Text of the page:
About 63 tonnes of lost or discarded fishing gear was removed from coastal waters in Atlantic Canada in 2020.
Lost, abandoned and discarded fishing gear, or ‘ghost gear,’ is one of the largest causes of marine pollution today. Recent studies indicate that ghost fishing gear may make up 46 to 70 per cent of all macro-plastics in the ocean by weight.
In response to this growing issue, the Canadian government launched the Ghost Gear Fund in January 2020, supporting 26 projects to retrieve and reduce ghost gear in our oceans. These projects, along with others, have since removed 63 tonnes of gear, equivalent to the weight of 11 elephants.
The gear retrieved came from a combination of projects: the department of Fisheries and Ocean’s $8.3 million Ghost Gear Fund, self-funded third-party projects authorized by the department to collect gear, fishery officer patrols, and retrieved gear reports submitted by fish harvesters.
The vast majority of the gear retrieved – approximately 86 per cent – was traps and pots commonly used in the lobster and crab fishing industries. The remaining 14 per cent was a combination of nets and longline from various fisheries. Just over 3,200 metres of rope was collected – the equivalent length of 32 football fields.
All gear retrieved to date has been in Atlantic Canada; several retrieval projects will start on the Pacific coast in early 2021.
Gear retrieval will resume in the Atlantic region, including in the Gulf of St. Lawrence, in the spring prior to the opening, and following the end of fishing seasons. In 2020:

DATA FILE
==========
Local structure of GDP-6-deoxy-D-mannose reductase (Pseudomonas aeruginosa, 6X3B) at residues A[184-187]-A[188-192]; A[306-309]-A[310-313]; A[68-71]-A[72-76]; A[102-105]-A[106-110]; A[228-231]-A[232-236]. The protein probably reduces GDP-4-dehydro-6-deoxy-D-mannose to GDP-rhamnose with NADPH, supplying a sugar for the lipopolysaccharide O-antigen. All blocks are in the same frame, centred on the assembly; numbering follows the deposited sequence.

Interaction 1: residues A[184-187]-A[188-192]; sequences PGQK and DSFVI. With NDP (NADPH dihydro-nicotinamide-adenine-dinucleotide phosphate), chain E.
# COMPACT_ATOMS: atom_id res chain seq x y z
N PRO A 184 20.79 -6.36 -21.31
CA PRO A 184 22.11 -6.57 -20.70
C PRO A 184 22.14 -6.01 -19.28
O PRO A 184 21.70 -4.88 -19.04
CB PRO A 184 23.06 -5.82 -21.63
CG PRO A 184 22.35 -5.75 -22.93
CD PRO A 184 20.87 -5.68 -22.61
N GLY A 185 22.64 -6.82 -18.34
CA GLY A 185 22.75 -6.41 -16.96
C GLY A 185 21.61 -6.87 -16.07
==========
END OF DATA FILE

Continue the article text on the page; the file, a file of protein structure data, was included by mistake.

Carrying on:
- 80 per cent of gear was retrieved from the Bay of Fundy and coastal waters off Nova Scotia;
- 14 per cent came from the Gulf of St. Lawrence; and
- six per cent was retrieved from coastal waters off Newfoundland.
Reuniting gear and owners
The Ghost Gear Program also works to reunite lost fishing gear with its owner, a process made possible through increased reporting requirements introduced by Fisheries and Oceans Canada in 2018. Over 100 pieces of marked gear have been claimed by harvesters through the program, and 25 pieces were relinquished by harvesters, allowing for them to be safety disposed of by the Department.
Gear retrieval is just one of four areas of activity supported by the Ghost Gear Fund. While it represents the bulk of the 26 projects funded until 2022, projects focusing on responsible disposal, acquisition and piloting of available technology, and international leadership also made headway in 2020:
- A recycling depot specifically designed for end-of-life fishing gear was built in Ucluelet, British Columbia;
- Smart buoy technology was tested in multiple locations in Nova Scotia; and
- Several craft workshops using end-of-life fishing gear were hosted in Nigeria, creating economic opportunities for coastal communities.
The Ghost Gear Fund, first announced in July 2019, supports 26 projects, 22 in Canada and four internationally, working in at least one of the programs four pillars: gear retrieval, responsible disposal, acquisition and piloting of available technology, and international leadership. A request for proposals was launched in January 2020 and successful project recipients were announced in July 2020.
In June 2020, Fisheries and Oceans Canada announced that four Canadian small businesses will receive over $2 million in grants, through the Innovative Solutions Canada Program, to expand their innovative work to minimize plastics pollution by recycling fishing and aquaculture equipment, and by adapting and recycling abandoned fishing gear into useful biodegradable products.